Deciding if a neighbourhood battery or batteries is a good idea and how to go about setting them up will be a different experience depending on who you are.
For individuals or households, check if there are already plans for a neighbourhood battery in your area, perhaps as part of a wider initiative. Initiating a neighbourhood battery project is a big undertaking, so it makes sense to join existing plans. Or you may feel motivated to lead a process to build local support for a battery. In both cases, your starting point is probably to talk to your neighbours, look for local community energy groups and/or ask your local council. They will hopefully know of existing plans. For examples of community energy groups or to find ones near you, check out the Community Energy Map (an up-to-date database of Australian community energy groups).
The feasibility of a battery will depend on various features of your network (see Network Services), which are hard to assess without establishing a relationship with your DNSP (see Partnerships & Engagement). However, one of the factors is the number of solar panels in your area, so this is worth researching. It is also helpful to know whether there has been any curtailment in your area and a local solar installation business would have this information. You might also take account of whether there are any significant users of daytime energy, such as schools, shops, centres or businesses, which might use local solar power and therefore balance supply and demand, making a battery less useful).
Whether you want to be a joiner or a leader, start talking to people in your neighbourhood (noting that for a nieghbourhood battery, a neighbourhood can be as large as 200 houses). This will give you an idea of how much interest there is and what people’s needs, aspirations and concerns are, and will be a first step in building relationships that will be important in building a NB project.
For community groups, which could include community energy or sustainability groups, other kinds of place-based groups, or small regional communities, the decision is about whether a neighbourhood battery/ies is the right technology to meet your goals and needs. The first step is to get clear, as a community, on your need and purpose (see Clarifying need, purpose and goals), and to try to separate this from your enthusiasm for a particular technology. The benefits table above may be a good starting point, and there are some engagement tools to help you (see Engagement). You can then assess your needs and goals against the factors listed below (see Are you ready to go?).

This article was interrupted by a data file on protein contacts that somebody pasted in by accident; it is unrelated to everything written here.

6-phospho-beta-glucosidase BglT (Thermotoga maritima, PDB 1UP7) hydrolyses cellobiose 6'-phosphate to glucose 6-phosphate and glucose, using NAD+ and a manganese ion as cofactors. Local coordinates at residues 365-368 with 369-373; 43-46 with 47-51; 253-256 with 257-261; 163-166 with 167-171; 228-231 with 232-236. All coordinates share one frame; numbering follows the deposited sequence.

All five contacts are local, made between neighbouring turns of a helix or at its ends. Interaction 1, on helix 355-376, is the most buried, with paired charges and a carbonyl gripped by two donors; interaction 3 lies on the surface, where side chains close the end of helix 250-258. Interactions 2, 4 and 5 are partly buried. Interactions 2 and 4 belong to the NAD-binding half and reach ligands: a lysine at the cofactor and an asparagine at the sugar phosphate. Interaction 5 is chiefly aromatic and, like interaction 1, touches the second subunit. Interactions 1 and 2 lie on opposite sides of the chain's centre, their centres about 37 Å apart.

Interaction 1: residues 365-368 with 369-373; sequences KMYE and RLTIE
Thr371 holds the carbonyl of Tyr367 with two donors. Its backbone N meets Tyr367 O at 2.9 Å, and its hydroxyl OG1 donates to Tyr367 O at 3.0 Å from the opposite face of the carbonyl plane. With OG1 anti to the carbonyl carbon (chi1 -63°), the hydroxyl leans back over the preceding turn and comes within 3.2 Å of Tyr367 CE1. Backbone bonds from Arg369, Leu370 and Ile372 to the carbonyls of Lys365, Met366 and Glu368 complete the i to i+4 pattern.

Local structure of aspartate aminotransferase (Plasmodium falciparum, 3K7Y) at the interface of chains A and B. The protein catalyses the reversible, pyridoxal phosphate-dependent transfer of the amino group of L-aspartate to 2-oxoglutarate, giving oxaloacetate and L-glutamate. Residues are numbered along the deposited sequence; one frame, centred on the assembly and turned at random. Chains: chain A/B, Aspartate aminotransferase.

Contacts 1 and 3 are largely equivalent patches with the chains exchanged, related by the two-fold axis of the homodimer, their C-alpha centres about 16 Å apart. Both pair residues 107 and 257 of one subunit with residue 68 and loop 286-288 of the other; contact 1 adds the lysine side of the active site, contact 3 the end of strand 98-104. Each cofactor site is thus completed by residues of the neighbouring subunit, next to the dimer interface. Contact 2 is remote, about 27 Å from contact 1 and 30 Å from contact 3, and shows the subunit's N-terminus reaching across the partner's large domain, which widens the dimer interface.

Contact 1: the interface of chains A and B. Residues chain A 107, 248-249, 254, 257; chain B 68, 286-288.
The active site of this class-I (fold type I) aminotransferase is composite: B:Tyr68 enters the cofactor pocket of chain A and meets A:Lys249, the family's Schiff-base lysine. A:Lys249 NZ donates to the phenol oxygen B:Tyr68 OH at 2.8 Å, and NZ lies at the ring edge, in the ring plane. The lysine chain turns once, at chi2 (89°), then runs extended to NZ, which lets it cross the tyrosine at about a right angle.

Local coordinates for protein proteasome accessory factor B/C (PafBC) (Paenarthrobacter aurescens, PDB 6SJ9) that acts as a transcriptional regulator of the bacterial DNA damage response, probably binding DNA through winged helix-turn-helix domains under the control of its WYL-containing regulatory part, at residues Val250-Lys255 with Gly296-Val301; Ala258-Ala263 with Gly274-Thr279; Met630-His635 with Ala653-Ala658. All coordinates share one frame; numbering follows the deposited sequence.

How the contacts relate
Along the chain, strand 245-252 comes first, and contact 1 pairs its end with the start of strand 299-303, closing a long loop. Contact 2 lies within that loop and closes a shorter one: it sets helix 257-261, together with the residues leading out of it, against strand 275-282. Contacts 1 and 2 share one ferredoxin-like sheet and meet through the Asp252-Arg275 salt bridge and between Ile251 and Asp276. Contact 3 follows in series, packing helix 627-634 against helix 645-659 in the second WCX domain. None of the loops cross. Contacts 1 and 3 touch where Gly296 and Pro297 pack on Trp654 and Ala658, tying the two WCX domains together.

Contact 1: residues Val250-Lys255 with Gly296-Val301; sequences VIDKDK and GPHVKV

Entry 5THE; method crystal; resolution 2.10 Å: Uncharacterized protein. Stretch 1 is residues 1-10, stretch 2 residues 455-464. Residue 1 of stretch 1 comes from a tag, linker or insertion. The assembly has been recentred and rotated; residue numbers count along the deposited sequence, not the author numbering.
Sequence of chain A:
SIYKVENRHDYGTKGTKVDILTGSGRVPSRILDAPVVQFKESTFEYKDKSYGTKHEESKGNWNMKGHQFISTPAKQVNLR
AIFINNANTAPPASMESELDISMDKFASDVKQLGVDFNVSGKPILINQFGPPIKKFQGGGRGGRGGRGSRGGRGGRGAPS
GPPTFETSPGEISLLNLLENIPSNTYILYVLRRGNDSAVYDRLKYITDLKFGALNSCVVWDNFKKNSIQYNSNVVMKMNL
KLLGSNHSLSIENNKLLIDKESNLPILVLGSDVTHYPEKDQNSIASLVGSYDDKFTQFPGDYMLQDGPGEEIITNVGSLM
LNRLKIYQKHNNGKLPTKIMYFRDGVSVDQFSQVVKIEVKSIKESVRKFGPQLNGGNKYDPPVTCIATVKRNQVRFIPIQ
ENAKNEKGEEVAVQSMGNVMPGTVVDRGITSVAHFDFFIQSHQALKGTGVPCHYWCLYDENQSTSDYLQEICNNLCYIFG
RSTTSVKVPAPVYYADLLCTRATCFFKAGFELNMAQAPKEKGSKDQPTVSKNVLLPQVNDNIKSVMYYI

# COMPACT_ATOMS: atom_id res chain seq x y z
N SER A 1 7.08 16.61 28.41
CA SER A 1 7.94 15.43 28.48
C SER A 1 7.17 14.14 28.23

If you do believe batteries can meet your group’s goals, you will need to be in touch early with the distribution network service provider (DNSP) that services your local community, as they provide information on network requirements. They will need to be involved if you do decide to go ahead with planning for a neighbourhood battery or batteries.
For community organisations, which might include schools, nursing homes, sporting clubs or business parks, for example, the question is whether a neighbourhood battery will meet your organisation’s needs, priorities and finances. You also need to consider whether to work with your local community to involve them in establishing a neighbourhood battery, or whether you simply treat this as an infrastructure asset for your organisation. This will depend on your goals and which benefits you hope to deliver (see Benefits). You also need to consider whether to establish a battery behind the meter (e.g. storing the energy from solar panels on your buildings) or in front of the meter (connected with the wider community and electricity grid), which will become clear during the feasibility stage.